Tuesday, February 9, 2010

(13) Irreplaceable by Stephen Lovely


Organ donation. It has the potential to be a very hot button issue. Some people sign the card without a second thought. For others, religious beliefs or the sheer terror of leaving earth without all of the parts they had when they arrived on earth prevent them from donating their organs. No matter which side of the fence you fall on, the topic is sure to generate passionate conversation.

In his debut novel, Irreplaceable, Stephen Lovely tackles the controversial topic from all sides of the story.

From the woman who is tragically killed during a bicycle ride on a warm spring day, to her husband & mother. The grief of the loved ones she left behind is palpable through the pages. The reader also gets to meet Janet, the recipient of Isabel's heart and her family. You get to see how a life threatening illness have strained their lives. And finally there is Jasper, the man who hit Isabel that fateful day. His life has rapidly deteriorated since that day that has forever connected all of these people.

Organ donation is a subject near and dear to my heart. My Uncle Tom's live was saved more than once due to the kindess of people who believed in organ donation. In fact my own mother gave him her kidney many years ago. It was interesting for me to read about the view from the other side of the operating table. The topic can be controversial and for that reason alone, Stephen Lovely has written the perfect book for Book Clubs all across America. It is guaranteed to generate passionate and engaged conversations.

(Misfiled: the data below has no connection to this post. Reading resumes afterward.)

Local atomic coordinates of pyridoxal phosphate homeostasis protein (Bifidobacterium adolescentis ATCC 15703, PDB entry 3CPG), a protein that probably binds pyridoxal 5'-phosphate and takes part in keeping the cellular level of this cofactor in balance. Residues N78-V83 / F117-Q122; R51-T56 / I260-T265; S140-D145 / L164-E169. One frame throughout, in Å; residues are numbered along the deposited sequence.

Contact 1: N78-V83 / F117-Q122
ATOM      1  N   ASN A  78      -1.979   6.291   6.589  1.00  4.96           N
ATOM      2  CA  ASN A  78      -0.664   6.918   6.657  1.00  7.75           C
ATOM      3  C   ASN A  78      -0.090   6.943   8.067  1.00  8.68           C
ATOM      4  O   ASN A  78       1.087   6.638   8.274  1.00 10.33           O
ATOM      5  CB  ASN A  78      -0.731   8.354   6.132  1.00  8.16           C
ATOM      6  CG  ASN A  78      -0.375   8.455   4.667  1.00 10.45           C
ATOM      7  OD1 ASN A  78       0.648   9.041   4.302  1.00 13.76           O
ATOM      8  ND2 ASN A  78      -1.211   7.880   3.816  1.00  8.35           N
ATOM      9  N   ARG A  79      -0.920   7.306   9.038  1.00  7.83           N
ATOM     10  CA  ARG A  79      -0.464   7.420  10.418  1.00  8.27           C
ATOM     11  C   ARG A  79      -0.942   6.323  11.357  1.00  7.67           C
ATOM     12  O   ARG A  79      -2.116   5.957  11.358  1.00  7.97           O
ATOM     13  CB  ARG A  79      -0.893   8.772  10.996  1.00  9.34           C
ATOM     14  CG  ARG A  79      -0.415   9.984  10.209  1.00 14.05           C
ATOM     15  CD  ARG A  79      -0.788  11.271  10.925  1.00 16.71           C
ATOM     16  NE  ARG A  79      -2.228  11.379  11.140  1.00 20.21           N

With that being said, I am lucky to have Mr. Lovely agree to answer a few questions for my blog.




1. Mr. Lovely, thank you so much for agreeing to answer a few questions for me. May I start by asking what book are you reading now?

I always seem to be reading a few different books at one time, and rarely finishing anything. I just read a short story by Chekhov called “Lady With Lapdog.” It’s one of Chekhov’s most famous stories, and I love it more every time I read it. It’s amazing and comforting to realize that people were living through the same difficulties regarding their marriages and personal relationships a hundred years ago as they are now. Also, so much fiction is about adultery! Without it we’d lose Anna Karenina, Madame Bovary, and countless others. Chekhov is such a poised, lucid writer, and so smart. I’m also reading a collection of articles on the Psychology of Love, which is part of the research I’m doing for my second novel.

2. Organ Donation is such a personal topic, how did you come to write about the topic?

I was working at the University of Iowa Hospitals and Clinics in the Pediatric Intensive Care Unit, and a boy came in who had been hit by a car, and who was brain dead. It was a terrible event. His brave, shaken parents made the decision to donate his organs, and I got to thinking about where those organs might go, and about the various relationships that might be created by their voyages into other peoples’ bodies. I wondered how the recipient of a donated organ would feel toward the donor, and the donor’s family, and vice versa. I knew there was a person out there somewhere who had killed this boy, either accidentally or recklessly, and I wondered how that person would feel if he or she knew that the boy’s organs had been transplanted. All in all it just seemed like a situation that would create some very new and interesting relationships between the people involved.

3.Is there anyone in your life that has been touched by the gift of Organ Donation?

No, no one I know personally, although I did interview many people who were waiting for a heart transplant, and people who received donated hearts, in the course of doing research for the novel.